February 8, 2018 | Arizona Biltmore | Phoenix, Arizona

Amelia Gallitano, M.D., Ph.D
Associate Professor, Department of Basic Medical Sciences
Associate Professor, Department of Psychiatry
University of Arizona College of Medicine-Phoenix

Amelia Gallitano, M.D., Ph.D. received her medical degree, and Ph.D. in Neuroscience, from The University of Pennsylvania School of Medicine. She completed residency training in Psychiatry at Columbia University and the New York State Psychiatric Institute, followed by a post-doctoral research fellowship at Washington University School of Medicine in St. Louis, where she was a faculty member in the Department of Psychiatry. She is a board-certified psychiatrist.

Dr. Gallitano joined the University of Arizona College of Medicine (UACOM) as one of the founding faculty members of the Phoenix campus in 2007. Since starting her laboratory there she has received numerous awards and grants, including the first National Institute of Health R01 grant awarded to an Assistant Professor in the department of Basic Medical Sciences (BMS). She is currently an Associate Professor with Tenure in the Department of BMS at the UACOM – Phoenix, and Associate Professor of Psychiatry, and the Interdisciplinary Graduate Program in Neuroscience, at the UACOM. She also holds adjunct positions as an Associate Professor of Neuroscience at Arizona State University and an Investigator at the Translational Genomics Research Institute. Her research focuses on investigating how immediate early genes may mediate the interaction of environmental stress and genetic predisposition to influence the development of psychiatric illnesses such as schizophrenia.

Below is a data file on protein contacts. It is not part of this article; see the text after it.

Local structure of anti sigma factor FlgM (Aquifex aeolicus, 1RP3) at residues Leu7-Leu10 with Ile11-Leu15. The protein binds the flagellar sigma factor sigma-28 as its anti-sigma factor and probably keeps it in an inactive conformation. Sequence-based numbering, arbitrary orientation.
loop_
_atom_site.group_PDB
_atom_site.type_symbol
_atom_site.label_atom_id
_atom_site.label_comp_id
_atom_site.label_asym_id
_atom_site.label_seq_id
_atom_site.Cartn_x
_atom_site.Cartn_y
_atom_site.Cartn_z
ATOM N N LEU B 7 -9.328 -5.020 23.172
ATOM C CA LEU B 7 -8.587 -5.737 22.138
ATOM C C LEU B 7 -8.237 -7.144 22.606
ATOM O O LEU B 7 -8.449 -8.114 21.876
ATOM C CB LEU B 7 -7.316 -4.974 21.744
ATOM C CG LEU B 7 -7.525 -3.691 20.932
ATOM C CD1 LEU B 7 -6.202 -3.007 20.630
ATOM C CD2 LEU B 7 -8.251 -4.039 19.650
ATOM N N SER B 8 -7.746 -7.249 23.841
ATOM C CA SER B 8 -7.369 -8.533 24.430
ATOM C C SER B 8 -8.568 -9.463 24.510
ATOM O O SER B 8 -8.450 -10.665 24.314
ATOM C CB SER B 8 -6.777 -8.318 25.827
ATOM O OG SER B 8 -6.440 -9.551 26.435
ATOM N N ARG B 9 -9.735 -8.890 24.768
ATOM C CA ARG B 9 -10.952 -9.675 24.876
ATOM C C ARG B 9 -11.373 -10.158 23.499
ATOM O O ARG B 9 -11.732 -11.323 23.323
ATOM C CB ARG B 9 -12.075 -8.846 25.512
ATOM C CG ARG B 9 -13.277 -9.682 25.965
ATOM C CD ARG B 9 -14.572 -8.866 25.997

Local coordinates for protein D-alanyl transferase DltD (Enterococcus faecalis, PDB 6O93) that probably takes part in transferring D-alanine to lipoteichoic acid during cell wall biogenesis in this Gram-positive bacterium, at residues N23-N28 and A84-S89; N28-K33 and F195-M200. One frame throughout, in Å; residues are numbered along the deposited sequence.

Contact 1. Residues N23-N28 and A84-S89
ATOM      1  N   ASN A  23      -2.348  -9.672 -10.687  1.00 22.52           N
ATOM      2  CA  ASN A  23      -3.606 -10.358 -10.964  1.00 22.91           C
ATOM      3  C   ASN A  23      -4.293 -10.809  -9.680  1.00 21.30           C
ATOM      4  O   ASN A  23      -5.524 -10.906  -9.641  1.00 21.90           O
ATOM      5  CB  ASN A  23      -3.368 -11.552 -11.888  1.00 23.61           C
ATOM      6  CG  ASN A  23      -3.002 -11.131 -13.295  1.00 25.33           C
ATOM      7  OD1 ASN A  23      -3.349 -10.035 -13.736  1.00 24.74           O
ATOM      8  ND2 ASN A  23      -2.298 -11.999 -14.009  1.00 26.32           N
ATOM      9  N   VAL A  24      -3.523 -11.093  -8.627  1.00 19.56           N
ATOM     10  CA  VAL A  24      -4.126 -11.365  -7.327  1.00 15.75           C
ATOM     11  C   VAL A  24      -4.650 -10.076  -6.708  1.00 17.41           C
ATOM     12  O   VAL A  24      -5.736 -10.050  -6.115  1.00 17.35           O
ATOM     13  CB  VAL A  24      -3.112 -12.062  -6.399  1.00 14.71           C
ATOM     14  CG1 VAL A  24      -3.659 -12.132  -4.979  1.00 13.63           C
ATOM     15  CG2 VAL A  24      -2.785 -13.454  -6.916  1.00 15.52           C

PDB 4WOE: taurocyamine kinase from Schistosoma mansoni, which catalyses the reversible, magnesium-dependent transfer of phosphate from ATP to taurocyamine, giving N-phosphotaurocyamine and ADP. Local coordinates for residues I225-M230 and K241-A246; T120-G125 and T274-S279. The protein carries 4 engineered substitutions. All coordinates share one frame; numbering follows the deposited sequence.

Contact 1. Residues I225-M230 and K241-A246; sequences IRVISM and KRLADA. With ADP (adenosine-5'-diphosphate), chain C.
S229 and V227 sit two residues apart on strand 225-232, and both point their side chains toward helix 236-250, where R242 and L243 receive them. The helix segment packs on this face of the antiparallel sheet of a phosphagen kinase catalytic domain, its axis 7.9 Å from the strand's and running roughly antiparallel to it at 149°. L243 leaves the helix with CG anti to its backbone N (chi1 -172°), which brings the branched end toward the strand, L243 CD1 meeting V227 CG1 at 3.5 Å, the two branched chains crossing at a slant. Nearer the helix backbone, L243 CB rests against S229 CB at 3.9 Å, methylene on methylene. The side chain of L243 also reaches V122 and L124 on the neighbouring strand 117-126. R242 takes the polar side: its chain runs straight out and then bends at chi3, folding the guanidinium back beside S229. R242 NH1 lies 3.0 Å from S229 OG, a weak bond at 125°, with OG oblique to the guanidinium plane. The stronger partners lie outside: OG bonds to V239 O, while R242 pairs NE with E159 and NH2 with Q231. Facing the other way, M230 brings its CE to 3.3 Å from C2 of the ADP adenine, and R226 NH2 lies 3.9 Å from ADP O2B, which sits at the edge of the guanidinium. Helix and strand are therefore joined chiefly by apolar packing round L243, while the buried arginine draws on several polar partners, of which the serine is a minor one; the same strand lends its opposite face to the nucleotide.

Presentation: A Translational Approach to Develop a Novel, Biologically-Based, Diagnostic Test for Schizophrenia

What You Will Learn:

• Identify a type of brain neurotransmitter receptor that mediates sedation.
• Describe how changes in levels of the neurotransmitter in the brain may influence the sedation response to antipsychotic medications.
• Recognize how levels of this receptor are altered in the brains of schizophrenia patients.